The first step towards a diagnosis is to contact your general practitioner. Request a referral to a paediatrician who specialises in childhood development.
Once assessments have been completed, the team involved in the diagnosis will communicate their findings with each other and reach a decision. When diagnosing Autism, the team will use the Diagnostic and Statistical Manual of Mental Disorders (DSM), produced by the American Psychiatric Association.
The DSM lists the signs and symptoms of Autism and states how many of these symptoms must be present to confirm a diagnosis. During this time you can also speak to an Autism Advisor to guide you through this process.
If your child is already accessing services in the public health system, you may be referred to your local Child Development Services or the Department of Communities – Disability Services (previously Disability Services Commission) for an assessment. There may be a waiting period, however, the service is provided free of charge.
You can also seek a private assessment, which will require the payment of the clinician’s fees. These vary from practice to practice and some costs may be recoverable via Medicare rebates, such as the Helping Children with Autism Rebate or private health cover.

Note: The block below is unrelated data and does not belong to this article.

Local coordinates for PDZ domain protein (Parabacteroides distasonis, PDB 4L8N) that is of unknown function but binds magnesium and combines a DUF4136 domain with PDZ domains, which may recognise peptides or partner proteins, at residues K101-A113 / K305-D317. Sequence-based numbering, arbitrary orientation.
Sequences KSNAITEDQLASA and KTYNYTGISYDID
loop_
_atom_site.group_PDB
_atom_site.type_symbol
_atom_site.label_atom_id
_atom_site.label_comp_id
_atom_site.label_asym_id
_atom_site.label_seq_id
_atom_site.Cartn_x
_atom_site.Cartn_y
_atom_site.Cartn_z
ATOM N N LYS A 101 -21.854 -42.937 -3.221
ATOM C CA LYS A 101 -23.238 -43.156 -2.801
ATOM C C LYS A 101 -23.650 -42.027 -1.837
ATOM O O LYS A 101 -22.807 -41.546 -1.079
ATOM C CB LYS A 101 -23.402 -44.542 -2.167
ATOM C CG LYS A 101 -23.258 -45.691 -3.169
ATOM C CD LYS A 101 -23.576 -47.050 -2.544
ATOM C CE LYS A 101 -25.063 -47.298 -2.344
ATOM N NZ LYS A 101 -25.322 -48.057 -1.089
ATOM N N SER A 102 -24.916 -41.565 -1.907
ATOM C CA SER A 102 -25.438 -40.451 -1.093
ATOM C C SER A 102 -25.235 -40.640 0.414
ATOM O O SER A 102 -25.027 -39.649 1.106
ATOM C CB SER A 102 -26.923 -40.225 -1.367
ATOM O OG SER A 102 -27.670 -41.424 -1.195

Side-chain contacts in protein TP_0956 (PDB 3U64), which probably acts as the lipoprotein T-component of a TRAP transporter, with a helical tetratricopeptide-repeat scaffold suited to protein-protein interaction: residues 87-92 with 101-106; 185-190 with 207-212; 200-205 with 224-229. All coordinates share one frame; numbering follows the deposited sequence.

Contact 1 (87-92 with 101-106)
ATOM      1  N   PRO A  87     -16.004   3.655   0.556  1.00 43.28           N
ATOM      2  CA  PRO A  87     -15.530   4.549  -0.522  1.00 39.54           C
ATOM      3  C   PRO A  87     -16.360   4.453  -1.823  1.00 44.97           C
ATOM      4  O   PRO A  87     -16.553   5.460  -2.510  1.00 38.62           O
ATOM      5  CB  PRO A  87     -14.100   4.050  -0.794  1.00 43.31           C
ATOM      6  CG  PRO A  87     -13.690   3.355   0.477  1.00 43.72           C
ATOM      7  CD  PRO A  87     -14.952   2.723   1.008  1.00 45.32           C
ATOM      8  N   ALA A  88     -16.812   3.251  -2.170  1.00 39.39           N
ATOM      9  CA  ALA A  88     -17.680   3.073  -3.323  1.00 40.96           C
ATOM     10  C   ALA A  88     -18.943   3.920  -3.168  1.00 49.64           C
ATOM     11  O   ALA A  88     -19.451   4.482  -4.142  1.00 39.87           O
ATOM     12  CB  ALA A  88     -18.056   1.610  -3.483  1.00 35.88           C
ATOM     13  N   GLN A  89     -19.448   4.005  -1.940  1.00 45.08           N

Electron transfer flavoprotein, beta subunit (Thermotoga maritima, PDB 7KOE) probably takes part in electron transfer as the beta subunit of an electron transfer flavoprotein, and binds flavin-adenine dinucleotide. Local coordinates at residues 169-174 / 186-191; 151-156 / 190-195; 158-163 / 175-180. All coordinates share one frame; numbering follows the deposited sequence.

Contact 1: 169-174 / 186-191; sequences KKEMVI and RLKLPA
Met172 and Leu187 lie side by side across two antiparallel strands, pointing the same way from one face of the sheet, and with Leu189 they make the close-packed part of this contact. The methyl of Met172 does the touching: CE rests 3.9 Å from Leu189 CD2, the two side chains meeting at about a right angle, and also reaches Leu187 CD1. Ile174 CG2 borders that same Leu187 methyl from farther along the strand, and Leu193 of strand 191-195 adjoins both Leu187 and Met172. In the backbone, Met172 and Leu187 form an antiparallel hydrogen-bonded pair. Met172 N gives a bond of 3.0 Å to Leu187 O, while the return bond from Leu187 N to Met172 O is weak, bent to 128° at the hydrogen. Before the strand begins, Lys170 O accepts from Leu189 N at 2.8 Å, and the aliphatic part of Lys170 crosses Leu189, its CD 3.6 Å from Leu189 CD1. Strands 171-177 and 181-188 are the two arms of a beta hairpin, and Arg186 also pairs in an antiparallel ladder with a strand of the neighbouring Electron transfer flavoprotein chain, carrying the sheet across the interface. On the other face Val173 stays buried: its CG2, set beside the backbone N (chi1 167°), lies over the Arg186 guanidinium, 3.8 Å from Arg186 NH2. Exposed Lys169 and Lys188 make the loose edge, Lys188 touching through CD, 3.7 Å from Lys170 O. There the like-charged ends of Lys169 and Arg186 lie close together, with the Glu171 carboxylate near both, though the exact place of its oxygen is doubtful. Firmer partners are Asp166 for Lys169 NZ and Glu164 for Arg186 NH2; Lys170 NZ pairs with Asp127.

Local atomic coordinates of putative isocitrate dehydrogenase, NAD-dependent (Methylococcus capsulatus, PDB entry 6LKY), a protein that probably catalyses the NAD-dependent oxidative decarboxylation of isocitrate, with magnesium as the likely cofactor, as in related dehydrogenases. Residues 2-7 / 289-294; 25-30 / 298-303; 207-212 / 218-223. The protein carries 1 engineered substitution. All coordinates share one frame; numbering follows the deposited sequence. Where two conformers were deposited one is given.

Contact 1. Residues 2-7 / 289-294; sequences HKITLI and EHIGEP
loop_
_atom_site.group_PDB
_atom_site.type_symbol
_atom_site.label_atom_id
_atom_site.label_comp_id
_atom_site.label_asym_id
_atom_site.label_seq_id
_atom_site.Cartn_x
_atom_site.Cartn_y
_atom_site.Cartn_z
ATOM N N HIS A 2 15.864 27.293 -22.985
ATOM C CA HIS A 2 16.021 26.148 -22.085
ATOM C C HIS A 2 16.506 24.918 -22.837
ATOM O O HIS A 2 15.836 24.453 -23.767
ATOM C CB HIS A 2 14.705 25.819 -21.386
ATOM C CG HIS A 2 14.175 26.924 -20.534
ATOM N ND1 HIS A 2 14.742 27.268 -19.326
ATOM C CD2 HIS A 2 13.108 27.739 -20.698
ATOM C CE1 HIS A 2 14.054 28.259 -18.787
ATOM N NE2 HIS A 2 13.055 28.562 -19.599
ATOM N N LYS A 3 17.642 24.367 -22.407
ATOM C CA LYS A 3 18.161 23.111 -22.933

Click here to download our Medicare Information sheet.
There is no single test available to diagnose Autism.
Diagnosis will be based on discussion with parents or other primary carers, a review of the child’s or individual’s developmental history and observation of the child’s or individual’s play and social interaction with others.
Commonly used assessments include:
- Autism Diagnostic Observation Schedule (ADOS)
- Autism Diagnostic Interview – Revised Edition (ADI-R)
- Vineland Adaptive Behaviour Scales
Once the information has been collected a decision is made whether the child meets the criteria for a diagnosis of Autism according to the Diagnostic and Statistical Manual of Mental Disorders (DSM).
Once a diagnosis is received the person with Autism can receive specialist support and education. For example, the earlier a childhood diagnosis is made, the better the chances of a child and their family receiving appropriate help and support.
A diagnosis can help you learn more about Autism and equip you with the knowledge and skills to work alongside your child or loved one.
If you have any questions about how a diagnosis is reached, please contact us or book an appointment with one of our Autism Advisors.
You know your child best. If you have genuine concerns about your child’s development, seek further help. If your paediatrician doesn’t have any concerns about your child, but you’re still worried, get a second opinion.
Early detection and diagnosis are crucial for children to get the best start in life. If your child is showing any of the Signs of Autism, please speak to an Autism Advisor to understand the diagnostic process and how to best support your child.